The Greatness Of Russell Westbrook
Will Pennington - Millennial Milk
The Oklahoma City Thunder led 107–106 against the New Orleans Pelicans on a Sunday night in Oklahoma in February. Just under 3 minutes were left in the game as the Thunder’s leading man, Russell Westbrook, dribbled the ball up the court.
Oklahoma City has had to fight this year. Without the help of Kevin Durant, who left to join what was already one of the best teams in NBA history, the fate of the franchise has fallen on the shoulders of the mercurial Westbrook.
As Westbrook crosses the midcourt line he pauses for a moment, surveying the defense. Lurking in the paint are the behemoths Anthony Davis and Demarcus Cousins trying to stop him.
Cousins was recently traded to the Pelicans from the Kings. After years of butting heads with teammates, coaches, and officials; Demarcus wore out his welcome in Sacramento.
Cousins and Westbrook are both prone to wear their hearts on their sleeves, ranking first and second in technical fouls this season respectively.
OKC big man Steven Adams sets a good screen on Davis, and Westbrook darts past his defender, leaving only Cousins between him and a 3-point lead for the Thunder. The 6’3” Westbrook explodes towards the rim, colliding in the air with Cousins.
Demarcus Cousins is not a small man. He towers above Westbrook at a listed 6’11” tall and 270lbs.
As the unstoppable force meets the immovable object the crowd rises to its feet. Westbrook changes hands in mid-air, slamming the ball through the hoop with a ferocity that is palpable.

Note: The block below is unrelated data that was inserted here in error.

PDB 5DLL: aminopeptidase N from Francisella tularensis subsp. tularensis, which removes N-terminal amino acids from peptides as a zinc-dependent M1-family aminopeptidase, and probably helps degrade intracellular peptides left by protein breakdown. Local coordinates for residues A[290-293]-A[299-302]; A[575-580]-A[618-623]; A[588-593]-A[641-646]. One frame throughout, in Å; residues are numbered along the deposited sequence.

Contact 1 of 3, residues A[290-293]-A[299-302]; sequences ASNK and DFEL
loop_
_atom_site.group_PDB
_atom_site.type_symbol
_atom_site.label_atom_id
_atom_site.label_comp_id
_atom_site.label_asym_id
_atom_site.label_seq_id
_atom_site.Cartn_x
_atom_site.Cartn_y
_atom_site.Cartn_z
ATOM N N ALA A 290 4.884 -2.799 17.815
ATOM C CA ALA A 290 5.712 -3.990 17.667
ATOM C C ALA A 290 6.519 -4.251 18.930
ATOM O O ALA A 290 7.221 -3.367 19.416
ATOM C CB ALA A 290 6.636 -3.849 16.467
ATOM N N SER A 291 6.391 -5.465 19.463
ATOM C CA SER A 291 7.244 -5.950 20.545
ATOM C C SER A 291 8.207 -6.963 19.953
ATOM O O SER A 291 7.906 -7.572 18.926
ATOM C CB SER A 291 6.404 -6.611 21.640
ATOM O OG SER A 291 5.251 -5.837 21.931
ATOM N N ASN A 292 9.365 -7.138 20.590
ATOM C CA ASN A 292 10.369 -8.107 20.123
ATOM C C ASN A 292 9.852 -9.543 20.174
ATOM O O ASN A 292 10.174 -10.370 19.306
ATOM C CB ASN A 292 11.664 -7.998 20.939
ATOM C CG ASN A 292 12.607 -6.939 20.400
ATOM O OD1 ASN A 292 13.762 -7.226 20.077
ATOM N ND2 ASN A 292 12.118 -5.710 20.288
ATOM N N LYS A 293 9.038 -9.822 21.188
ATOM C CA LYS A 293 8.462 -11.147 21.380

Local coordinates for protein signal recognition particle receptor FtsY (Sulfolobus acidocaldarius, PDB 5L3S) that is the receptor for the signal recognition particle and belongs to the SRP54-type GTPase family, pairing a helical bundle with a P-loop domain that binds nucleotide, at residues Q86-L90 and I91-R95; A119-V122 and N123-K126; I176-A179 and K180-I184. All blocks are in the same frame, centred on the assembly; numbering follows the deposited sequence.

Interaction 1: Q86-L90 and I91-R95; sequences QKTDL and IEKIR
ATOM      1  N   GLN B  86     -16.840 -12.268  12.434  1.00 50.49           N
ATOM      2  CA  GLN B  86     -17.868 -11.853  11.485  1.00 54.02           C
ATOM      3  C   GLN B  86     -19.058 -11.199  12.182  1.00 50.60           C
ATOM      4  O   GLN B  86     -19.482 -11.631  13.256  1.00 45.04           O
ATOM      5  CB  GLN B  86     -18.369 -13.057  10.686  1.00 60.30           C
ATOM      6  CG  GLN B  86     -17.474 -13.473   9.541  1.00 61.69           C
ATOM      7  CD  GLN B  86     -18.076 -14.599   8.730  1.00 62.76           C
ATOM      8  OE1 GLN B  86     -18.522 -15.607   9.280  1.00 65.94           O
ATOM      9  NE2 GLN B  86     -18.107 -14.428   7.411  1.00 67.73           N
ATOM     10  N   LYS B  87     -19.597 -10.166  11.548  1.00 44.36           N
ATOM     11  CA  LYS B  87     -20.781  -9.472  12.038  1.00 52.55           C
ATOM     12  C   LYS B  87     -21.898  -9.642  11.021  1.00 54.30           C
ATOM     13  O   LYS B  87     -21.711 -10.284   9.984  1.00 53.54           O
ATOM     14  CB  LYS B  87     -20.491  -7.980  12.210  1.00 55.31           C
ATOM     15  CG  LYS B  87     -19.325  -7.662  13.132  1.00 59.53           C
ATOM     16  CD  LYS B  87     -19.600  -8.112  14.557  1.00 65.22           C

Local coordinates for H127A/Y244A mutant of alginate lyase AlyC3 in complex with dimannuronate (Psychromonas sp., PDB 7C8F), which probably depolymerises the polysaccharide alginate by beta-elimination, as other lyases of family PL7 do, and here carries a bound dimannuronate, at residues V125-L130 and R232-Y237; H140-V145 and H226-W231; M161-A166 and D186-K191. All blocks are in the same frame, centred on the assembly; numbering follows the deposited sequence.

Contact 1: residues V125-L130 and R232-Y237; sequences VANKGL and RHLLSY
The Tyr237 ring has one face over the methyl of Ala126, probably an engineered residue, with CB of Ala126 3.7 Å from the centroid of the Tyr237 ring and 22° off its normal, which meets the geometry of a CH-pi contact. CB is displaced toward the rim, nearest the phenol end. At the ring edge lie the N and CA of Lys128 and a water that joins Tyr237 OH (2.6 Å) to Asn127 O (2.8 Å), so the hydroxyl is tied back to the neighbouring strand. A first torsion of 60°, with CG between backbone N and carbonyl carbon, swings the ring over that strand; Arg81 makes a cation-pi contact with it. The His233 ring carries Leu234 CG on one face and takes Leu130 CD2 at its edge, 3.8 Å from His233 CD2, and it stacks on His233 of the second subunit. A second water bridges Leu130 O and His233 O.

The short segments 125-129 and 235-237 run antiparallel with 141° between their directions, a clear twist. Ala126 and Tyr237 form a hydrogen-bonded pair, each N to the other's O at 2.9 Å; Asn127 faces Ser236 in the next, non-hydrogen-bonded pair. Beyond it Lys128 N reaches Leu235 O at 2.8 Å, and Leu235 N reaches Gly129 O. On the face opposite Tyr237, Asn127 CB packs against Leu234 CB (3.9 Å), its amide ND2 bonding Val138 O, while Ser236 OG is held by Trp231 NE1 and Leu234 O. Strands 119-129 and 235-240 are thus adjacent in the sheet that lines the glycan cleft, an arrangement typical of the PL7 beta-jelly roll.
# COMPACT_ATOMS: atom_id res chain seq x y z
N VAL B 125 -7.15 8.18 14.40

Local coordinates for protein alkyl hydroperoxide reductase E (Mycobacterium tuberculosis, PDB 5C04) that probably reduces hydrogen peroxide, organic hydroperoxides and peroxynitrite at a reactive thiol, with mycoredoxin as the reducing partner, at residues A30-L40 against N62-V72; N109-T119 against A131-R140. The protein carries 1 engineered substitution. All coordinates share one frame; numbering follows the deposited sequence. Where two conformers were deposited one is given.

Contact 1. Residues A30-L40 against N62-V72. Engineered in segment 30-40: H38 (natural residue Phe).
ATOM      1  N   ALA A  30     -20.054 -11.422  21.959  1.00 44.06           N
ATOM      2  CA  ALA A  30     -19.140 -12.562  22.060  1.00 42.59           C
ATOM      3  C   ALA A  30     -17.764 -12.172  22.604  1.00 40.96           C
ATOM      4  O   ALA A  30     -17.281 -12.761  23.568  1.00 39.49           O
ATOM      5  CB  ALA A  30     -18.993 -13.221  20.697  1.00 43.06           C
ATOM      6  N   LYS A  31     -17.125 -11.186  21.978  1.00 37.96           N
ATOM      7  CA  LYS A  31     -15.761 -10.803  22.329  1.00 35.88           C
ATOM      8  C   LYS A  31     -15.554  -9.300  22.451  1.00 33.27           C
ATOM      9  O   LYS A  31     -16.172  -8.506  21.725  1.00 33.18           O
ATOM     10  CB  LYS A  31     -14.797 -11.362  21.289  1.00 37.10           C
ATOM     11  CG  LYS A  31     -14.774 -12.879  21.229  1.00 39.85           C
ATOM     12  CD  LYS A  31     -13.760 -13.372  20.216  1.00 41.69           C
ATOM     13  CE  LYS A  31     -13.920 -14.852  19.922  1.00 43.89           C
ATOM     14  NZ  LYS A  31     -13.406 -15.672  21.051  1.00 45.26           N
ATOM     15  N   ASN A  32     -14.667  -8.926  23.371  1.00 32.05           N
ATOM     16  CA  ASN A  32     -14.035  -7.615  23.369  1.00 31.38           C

A whistle blows, a shooting foul on Cousins, his 6th, he has been ejected. As the New Orleans big man pleads his case to the officials, Westbrook descends to earth.
Russell struts, snarling almost definitely at the raucous home crowd. He has fouled out Cousins, scored, and now will go to the line where he sinks the free throw to put OKC up by 4.
In this moment I am reminded of a line from one of my favorite books, Ender’s Game:
“He could see Bonzo’s anger growing hot. Hot anger was bad. Ender’s anger was cold, and he could use it. Bonzo’s was hot, and so it used him.”
Westbrook had Ender’s kind of anger, a cold, rational anger that he used to impose his will on the basketball court. Westbrook’s dunk wasn’t just spectacular. It was purposeful, it was expressive, it had meaning, it was artistic. And that is when I realized…
Sports are one of the world’s great art forms, and Westbrook is one of America’s great artists.
Now I realize that this could ruffle some feathers, but bear with me.
The Definitions of Art…
Art comes in all forms and fashions. From painting, or sculpture to dance or music. Art is not just objects to be gawped at in a museum, it is often performed live, as in the case of theatre.
Art can be improvisational; take jazz, or improv comedy.
Art can be competitive. Every year the world’s best films compete for awards that will give them substantial financial gain, yet we consider film to be art.